--> Abstract: Localization of the Geysers Steam Field, by J. W. Gabelman and E. B. Towne, Jr.; #91016 (1992).
[First Hit]

Datapages, Inc.Print this page

ABSTRACT: Localization of the Geysers Steam Field

GABELMAN, JOHN W., John W. Gabelman and Associates, Inc., Danville, CA, and EDWARD B. TOWNE, JR., Towne Exploration Company, San Francisco, CA

The reservoir is a fracture system in competent metagraywacke, capped by incompetent shaly graywacke, in two northeast-tilted normal-fault blocks between major wrenches. The field was sensed by the airborne Daedalus Thematic Mapper Simulator and 157 spectrally different images were produced using a G.E. IMAGE-100 digital analyzer. Eleven spectral bands variously combined differentiated background signatures for the lithologic and vegetative suites. Anomalous signatures portray hydrothermally altered equivalents. Emanations from the deeply trapped steam reservoir are suggested by coincident unexplained anomalies. These anomalies mimic the reservoir in shape. Volcanic vents are negative heat anomalies. Positive heat anomalies lie over or alongside the reservoir, suggesting an underlying source. Thrust faults are obscure, but wrenches are apparent. Most outstanding are unmapped fractures, lineaments, and circles. Swarms of aligned or en echelon short fractures are designated "integrated"fractures, and considered larger deep structures dying upward. Their pattern supports wrench-induced second-order deformation between the major Maacama and Collayomi wrenches. The pattern is compartmented into mostly shear, compression, or tensional domains. The single tensional domain roughly outlines the steam reservoir. Circles, which are abundant over the reservoir, suggest shale or serpentine diapirs, which helped seal the cap. Magma type appears influential. The Clear Lake volcanic field is mostly mafic and water dominated northeast of the Collayomi wrench. Fluid mafic/intermediate avas promote hydrofracturing and groundwater migration. Viscous rhyolite retards fracturing and nonexplosive volatile release promotes sealing of reservoirs.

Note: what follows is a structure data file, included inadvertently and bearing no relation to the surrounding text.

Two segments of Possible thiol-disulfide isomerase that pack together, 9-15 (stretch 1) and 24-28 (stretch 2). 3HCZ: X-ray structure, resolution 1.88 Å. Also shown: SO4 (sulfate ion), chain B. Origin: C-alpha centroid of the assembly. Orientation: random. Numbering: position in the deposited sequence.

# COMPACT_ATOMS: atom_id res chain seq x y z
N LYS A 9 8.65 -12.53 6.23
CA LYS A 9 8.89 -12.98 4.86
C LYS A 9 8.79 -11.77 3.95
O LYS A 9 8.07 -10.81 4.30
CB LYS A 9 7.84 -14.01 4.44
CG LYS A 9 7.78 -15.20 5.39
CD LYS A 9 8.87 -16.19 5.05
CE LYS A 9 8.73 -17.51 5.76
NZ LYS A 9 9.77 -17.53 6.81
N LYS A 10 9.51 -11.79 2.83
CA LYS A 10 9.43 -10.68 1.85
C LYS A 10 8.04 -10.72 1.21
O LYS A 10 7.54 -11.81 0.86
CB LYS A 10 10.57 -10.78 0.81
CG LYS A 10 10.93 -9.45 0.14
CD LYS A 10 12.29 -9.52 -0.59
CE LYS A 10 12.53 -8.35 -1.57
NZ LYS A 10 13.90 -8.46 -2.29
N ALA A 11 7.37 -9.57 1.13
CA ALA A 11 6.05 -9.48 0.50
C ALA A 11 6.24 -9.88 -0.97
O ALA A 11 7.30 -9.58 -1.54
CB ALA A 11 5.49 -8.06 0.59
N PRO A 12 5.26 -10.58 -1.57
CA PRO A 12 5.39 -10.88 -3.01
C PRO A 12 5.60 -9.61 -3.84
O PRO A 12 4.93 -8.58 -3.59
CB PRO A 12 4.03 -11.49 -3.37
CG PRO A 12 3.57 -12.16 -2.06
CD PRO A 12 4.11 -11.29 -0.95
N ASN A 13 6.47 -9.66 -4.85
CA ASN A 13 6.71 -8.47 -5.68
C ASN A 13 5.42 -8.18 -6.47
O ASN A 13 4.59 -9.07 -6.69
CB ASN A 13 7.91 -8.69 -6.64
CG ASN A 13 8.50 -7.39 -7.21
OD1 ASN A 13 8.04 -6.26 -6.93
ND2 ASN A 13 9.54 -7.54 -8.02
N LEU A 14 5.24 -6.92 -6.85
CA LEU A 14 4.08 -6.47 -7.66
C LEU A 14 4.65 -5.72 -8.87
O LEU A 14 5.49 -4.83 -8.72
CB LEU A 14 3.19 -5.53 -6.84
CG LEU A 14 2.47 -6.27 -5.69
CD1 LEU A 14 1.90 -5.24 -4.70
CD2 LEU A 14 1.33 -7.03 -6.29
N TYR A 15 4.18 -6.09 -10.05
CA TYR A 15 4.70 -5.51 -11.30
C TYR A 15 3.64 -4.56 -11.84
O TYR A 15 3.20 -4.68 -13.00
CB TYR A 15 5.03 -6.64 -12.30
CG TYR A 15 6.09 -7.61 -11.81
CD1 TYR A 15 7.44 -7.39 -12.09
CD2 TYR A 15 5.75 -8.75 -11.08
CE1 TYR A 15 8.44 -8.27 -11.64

AAPG Search and Discovery Article #91016©1992 AAPG-SEPM-SEG-Previous HitEMDTop Pacific Section Meeting, Sacramento, California, April 27-May 1, 1992 (2009)